Fresh Data From South Africa Shows Business Confidence Is As Low As The Apartheid Days

By  |  September 11, 2019

With the country’s image seemingly soiled by the anti-immigrant attacks that have intensified in recent weeks, South Africa appears to be going through a rather rocky time.

Last week, the World Economic Forum on Africa met in Cape Town, South Africa. This was supposed to be President Cyril Ramaphosa’s chance to “sell” the country whose economic fortunes have dwindled in recent times.

But didn’t quite go as the President would have hoped. The continued xenophobic attacks in South Africa caused a number of African leaders and delegates to pull out of the event. That put a damper on things.

In essence, President Ramaphosa’s “big sale” was effectively thwarted by the continued domestic unrest in parts of South Africa and widespread concerns about the hostilities in South Africa.

And the troubles in South Africa seem to be taking a toll on the business end of things too. At least, that is what the numbers say.

Some data that have just emerged from within the country have it that South African business confidence has slumped to the lowest level since 1985 when UN-member states were directed to sever business ties with South Africa because of its apartheid policies.

This was part of the economic measures taken by the UN at the time to force South Africa into moving away from its stance on apartheid.

A sentiment index compiled by the South African Chamber of Commerce and Industry fell to 89.1 in August from 92 in July, and this is as per a statement released on Wednesday.

Just a week ago, South Africa appeared to have dodged a bullet when the latest economic data showed that the country had indeed avoided a second recession in as many years.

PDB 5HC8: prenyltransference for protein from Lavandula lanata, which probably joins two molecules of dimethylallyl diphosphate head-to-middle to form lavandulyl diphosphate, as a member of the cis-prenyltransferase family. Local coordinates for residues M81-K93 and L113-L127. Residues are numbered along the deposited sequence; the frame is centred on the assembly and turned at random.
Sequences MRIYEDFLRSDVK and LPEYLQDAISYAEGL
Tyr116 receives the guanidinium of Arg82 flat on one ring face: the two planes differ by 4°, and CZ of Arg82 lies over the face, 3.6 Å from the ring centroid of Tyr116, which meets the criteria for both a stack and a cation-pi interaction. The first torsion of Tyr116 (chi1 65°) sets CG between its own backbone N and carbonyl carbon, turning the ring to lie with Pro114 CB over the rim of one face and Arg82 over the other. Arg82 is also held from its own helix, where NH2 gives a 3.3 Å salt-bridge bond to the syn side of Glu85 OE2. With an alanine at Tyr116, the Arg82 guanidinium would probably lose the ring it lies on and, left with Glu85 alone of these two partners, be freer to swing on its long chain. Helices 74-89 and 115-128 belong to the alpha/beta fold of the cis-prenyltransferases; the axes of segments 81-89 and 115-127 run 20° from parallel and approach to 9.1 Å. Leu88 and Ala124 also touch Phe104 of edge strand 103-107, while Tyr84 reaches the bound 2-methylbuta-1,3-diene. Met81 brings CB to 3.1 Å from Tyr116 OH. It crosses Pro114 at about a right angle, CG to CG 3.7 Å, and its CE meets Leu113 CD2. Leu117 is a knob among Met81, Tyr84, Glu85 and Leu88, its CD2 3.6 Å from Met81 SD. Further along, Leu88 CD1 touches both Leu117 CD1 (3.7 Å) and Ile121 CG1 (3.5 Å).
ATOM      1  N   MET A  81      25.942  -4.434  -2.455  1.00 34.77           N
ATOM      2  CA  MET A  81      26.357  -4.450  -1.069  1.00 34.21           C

However, Africa’s most-industrialized economy is still stuck in the longest downward cycle since 1945, according to central bank data.

A combination of weak economic growth, rising debt and an alarming unemployment rate, continues to bedevil the country and raise tensions domestically. There have also been talks of seeking assistance from the International Monetary Fund.

Apparently, the ‘toxic’ business climate appears to be raising concerns. Indeed, a quarterly business confidence index compiled by FirstRand Ltd.’s Rand Merchant Bank unit and Stellenbosch University’s Bureau for Economic Research dropped to a two-decade low of 21 in the three months leading up to September, from 28 the previous quarter.

For the sake of perspective, the numbers suggest that eight out of every 10 businesses in South Africa are dissatisfied with prevailing business conditions.

When the Ramaphosa-led administration took office early last year, business sentiment skyrocketed to a two-year high. But all the early optimism has since ebbed away as the country continues to wobble from side to side while awaiting much-needed reforms across various sectors.

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